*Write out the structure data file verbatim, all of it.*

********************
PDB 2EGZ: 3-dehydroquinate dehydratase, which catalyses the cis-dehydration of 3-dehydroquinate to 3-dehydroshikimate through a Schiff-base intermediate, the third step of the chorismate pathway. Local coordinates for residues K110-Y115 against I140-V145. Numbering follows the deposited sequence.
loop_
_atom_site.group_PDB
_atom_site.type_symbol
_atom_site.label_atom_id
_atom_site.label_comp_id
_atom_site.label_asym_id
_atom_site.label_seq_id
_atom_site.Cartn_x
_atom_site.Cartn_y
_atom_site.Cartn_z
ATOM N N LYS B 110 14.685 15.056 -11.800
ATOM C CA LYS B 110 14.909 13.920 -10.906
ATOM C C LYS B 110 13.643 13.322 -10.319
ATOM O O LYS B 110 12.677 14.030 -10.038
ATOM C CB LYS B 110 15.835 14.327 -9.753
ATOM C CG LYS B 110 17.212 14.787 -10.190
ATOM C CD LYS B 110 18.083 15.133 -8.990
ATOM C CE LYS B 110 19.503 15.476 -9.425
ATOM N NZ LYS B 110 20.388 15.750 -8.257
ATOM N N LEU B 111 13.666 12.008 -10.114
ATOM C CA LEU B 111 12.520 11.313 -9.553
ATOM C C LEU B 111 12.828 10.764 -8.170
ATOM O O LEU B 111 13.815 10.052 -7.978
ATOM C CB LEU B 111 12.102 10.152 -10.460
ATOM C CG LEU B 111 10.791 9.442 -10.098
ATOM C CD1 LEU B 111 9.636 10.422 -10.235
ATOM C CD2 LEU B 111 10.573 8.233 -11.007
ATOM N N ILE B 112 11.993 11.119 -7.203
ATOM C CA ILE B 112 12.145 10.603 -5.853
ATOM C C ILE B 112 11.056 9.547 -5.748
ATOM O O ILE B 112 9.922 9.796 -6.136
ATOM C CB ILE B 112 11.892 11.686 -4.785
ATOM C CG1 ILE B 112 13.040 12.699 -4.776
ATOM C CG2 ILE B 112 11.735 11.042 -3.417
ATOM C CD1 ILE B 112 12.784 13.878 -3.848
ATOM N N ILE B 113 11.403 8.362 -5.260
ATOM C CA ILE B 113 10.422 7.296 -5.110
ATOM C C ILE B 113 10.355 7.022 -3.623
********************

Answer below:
PDB 2EGZ: 3-dehydroquinate dehydratase, which catalyses the cis-dehydration of 3-dehydroquinate to 3-dehydroshikimate through a Schiff-base intermediate, the third step of the chorismate pathway. Local coordinates for residues K110-Y115 against I140-V145. Numbering follows the deposited sequence.
loop_
_atom_site.group_PDB
_atom_site.type_symbol
_atom_site.label_atom_id
_atom_site.label_comp_id
_atom_site.label_asym_id
_atom_site.label_seq_id
_atom_site.Cartn_x
_atom_site.Cartn_y
_atom_site.Cartn_z
ATOM N N LYS B 110 14.685 15.056 -11.800
ATOM C CA LYS B 110 14.909 13.920 -10.906
ATOM C C LYS B 110 13.643 13.322 -10.319
ATOM O O LYS B 110 12.677 14.030 -10.038
ATOM C CB LYS B 110 15.835 14.327 -9.753
ATOM C CG LYS B 110 17.212 14.787 -10.190
ATOM C CD LYS B 110 18.083 15.133 -8.990
ATOM C CE LYS B 110 19.503 15.476 -9.425
ATOM N NZ LYS B 110 20.388 15.750 -8.257
ATOM N N LEU B 111 13.666 12.008 -10.114
ATOM C CA LEU B 111 12.520 11.313 -9.553
ATOM C C LEU B 111 12.828 10.764 -8.170
ATOM O O LEU B 111 13.815 10.052 -7.978
ATOM C CB LEU B 111 12.102 10.152 -10.460
ATOM C CG LEU B 111 10.791 9.442 -10.098
ATOM C CD1 LEU B 111 9.636 10.422 -10.235
ATOM C CD2 LEU B 111 10.573 8.233 -11.007
ATOM N N ILE B 112 11.993 11.119 -7.203
ATOM C CA ILE B 112 12.145 10.603 -5.853
ATOM C C ILE B 112 11.056 9.547 -5.748
ATOM O O ILE B 112 9.922 9.796 -6.136
ATOM C CB ILE B 112 11.892 11.686 -4.785
ATOM C CG1 ILE B 112 13.040 12.699 -4.776
ATOM C CG2 ILE B 112 11.735 11.042 -3.417
ATOM C CD1 ILE B 112 12.784 13.878 -3.848
ATOM N N ILE B 113 11.403 8.362 -5.260
ATOM C CA ILE B 113 10.422 7.296 -5.110
ATOM C C ILE B 113 10.355 7.022 -3.623